Bill Murchison
If political success equates with how often you drive The New York Times nuts, the freshly minted junior senator from Texas could be bound for some conservative Rushmore.

"The GOP's Nasty Newcomer" is how a Times headline characterizes Sen. Ted Cruz on the basis of his performance since January: voting against John Kerry's confirmation as secretary of state, questioning Chuck Hagel's to head the defense department, voting against raising the debt ceiling, opposing renewal of the Violence Against Women Act, saying no to the barrel of congressional pork wherein aid for the victims of Hurricane Sandy was encased.

Wow! You just don't do stuff like that. Or anyway that's Times columnist Frank Bruni's contention. "(A)n ornery, swaggering piece of work," Bruni calls Sen. Cruz, throwing in for effect the verdict that "Courtesy isn't Cruz's m?tier. Grandstanding and browbeating are."

It's only going to get worse, I earnestly hope.

The outrage our senator (I am a constituent) generates throughout liberal/left wing America he may wear if he likes as a political Good Housekeeping seal. "I made promises to the people of Texas," Cruz told the Times by email, "that I would come to Washington to shake up the status quo." The status quo appears at least moderately shaken. California Senator Barbara Boxer likens Cruz to Joe McCarthy himself. Kay Bailey Hutchison, Cruz's predecessor, never came in for such a verbal pounding. Alas.

There are two points to make concerning Cruz's gift for outraging the left.

First, the Harvard and Princeton educated ex-solicitor general of Texas lives in a place -- Washington, D.C. -- not distinguished for, shall we say, reserve in expression. Or in veracity. The incumbent president, who shall be nameless, specializes in the rhetorical game of setting up straw men as targets of his manufactured indignation.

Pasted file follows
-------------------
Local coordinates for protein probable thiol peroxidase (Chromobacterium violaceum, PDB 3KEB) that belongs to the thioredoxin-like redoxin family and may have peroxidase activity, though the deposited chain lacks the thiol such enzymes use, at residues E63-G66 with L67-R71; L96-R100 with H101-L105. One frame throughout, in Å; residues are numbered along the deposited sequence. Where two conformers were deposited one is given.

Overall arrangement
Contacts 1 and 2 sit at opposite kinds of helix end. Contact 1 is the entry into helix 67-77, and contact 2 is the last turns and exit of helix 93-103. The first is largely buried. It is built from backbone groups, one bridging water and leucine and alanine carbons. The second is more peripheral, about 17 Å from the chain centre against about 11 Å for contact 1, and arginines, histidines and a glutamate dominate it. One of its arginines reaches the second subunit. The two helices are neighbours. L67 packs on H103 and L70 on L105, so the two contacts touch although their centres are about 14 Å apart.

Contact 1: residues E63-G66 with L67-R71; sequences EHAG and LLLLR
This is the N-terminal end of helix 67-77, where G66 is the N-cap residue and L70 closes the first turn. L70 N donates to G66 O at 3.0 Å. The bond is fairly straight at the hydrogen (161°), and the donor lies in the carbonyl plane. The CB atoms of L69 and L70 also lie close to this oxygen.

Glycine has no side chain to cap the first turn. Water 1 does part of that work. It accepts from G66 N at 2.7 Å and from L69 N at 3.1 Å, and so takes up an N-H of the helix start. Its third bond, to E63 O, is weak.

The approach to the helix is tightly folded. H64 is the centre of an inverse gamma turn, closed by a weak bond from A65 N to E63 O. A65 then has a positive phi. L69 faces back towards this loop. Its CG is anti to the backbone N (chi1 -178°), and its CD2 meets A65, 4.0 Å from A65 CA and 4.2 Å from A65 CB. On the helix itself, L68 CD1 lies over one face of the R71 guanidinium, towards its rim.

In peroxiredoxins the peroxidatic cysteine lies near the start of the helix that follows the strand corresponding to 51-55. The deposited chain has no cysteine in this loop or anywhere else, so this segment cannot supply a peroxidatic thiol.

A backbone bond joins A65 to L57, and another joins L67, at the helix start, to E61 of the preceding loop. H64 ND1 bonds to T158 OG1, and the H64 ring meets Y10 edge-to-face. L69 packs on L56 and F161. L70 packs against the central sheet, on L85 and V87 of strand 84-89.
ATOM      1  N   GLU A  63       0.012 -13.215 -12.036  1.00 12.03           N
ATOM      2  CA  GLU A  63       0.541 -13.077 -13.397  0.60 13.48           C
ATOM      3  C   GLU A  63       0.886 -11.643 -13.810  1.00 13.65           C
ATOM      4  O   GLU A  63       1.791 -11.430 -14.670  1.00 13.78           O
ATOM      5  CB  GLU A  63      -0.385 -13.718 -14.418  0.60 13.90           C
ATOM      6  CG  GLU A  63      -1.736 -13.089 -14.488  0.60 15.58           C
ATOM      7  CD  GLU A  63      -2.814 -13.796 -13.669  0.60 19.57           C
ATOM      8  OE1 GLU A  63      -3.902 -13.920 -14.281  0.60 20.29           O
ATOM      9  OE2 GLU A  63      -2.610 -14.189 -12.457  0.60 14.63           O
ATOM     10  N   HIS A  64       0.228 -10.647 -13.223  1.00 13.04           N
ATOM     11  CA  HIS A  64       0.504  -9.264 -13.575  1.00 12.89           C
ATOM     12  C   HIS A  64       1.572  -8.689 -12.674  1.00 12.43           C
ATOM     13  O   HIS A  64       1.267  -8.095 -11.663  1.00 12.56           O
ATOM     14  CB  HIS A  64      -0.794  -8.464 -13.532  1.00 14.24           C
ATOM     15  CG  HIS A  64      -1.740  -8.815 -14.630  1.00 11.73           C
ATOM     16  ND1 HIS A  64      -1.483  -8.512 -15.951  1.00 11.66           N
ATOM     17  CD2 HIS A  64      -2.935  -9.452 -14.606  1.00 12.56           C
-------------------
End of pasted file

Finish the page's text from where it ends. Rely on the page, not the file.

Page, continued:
He likes to attack conservatives for seeking to tear down Medicare and Social Security, institutions sure to fail without some urgent attention from the party in control of Washington, the Democrats, as well as from the party not in control, the Republicans. In the inaugural last month, the president attacked the looming budgetary sequestration - the "sudden, harsh, arbitrary cuts" sure to "jeopardize our military readiness" and "devastate priorities like education and energy and medical research."

Huh? Wouldn't that be the same sequestration this same president signed into law less than two years ago? Sure is. Somebody must have put one of those famous AK-15s to the presidential temple, forcing him to do the thing he's horrified now to think about.

Bill Murchison

Bill Murchison is the former senior columns writer for The Dallas Morning News and author of There's More to Life Than Politics.
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